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0 to 60 vs Cruising Speed + Hiring guidelines

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Everywhere you look today there are “Help Wanted” signs. But lately not enough people are willing to go back to work. Maybe it is time to rethink who we are seeking for our workforce. Are you looking for high-velocity jackrabbits or proven achievers? Drag racers or Cruiser Class?

I grew up in the automobile era. As a baby boomer I remember that everything cool was about cars (or motorcycles). If you had a good car, you just had to customize it to express your own personality. My first car (in 1963) was a 1950 Plymouth Special Deluxe four door. It’s factory color was tan and it had a 97 horsepower flat-head six-cylinder engine with a standard shift on the steering column. “Three on the Tree.”

As a teenager I was thrilled to have my own car but disgusted with how un-cool it looked. To make matters worse the floorboards were rusted through and the driver’s door had been heavily dented in a collision. But it was mine! I spent weeks on end in the driveway with Dad replacing the old parts and renewing the car. We painted it “midnight metallic blue”, reupholstered the interior in “Naugahyde” (leather-like vinyl) and put cool hubcaps on it. I got a Corvette shift knob to put onto the column shift lever and added a boastful warning sign to the dashboard: “Do not exceed speeds of over 100 miles per hour for more than five hours under normal conditions.” (Remember now, I was a teenager and had no idea how dumb that seemed.)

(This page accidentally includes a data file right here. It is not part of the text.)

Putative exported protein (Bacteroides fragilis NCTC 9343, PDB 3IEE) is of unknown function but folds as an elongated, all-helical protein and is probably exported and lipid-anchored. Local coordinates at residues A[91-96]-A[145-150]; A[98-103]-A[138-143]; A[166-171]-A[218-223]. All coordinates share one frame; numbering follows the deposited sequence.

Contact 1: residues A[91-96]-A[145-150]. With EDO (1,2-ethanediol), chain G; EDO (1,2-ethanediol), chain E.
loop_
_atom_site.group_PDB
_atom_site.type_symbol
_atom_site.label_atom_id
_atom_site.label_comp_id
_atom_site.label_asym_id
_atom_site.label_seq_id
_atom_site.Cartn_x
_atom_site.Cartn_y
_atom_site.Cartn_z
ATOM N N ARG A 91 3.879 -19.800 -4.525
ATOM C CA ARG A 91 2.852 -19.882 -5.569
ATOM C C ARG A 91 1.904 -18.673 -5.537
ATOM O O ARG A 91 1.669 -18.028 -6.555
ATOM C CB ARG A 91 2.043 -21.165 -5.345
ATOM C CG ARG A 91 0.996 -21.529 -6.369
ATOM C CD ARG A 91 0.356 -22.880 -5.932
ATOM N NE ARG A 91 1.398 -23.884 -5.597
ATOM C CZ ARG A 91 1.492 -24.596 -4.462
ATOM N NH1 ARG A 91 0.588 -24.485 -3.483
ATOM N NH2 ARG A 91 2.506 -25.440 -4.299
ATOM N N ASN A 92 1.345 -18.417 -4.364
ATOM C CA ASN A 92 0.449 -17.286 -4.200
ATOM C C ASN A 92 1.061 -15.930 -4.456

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I named the car “The Heap” and painted a 3 inch square cartoon of a wrecked car just under its name “The Heap” on my left front fender. (Again, you’ve got to remember, this was a time when we thought it was cool to roll up your T-shirt sleeves, grease your hair, roll up your jeans to show off your white socks and hang a cigarette cynically out of your mouth.)

The engine was very old technology and it had barely enough horsepower to ascend all the hilly streets in western Little Rock, Arkansas. It burned about as much oil as gas too. I’d almost always have to add a quart of oil with each fill up. Luckily prices were comparatively low. Now for the important metric: its speed from a standing start up to sixty miles per hour, known as “zero to sixty”. That was the prime measure of a car’s power and competitive potential. “Take Off” was where the power was measured. Above 60mph is considered “Cruising Speed” and is much more efficient and enjoyable, but take off is where the noise is made, tires are worn out and fuel gets burned up fast. The same is true for an aircraft; its fuel is often used up more for takeoff than for the rest of the journey.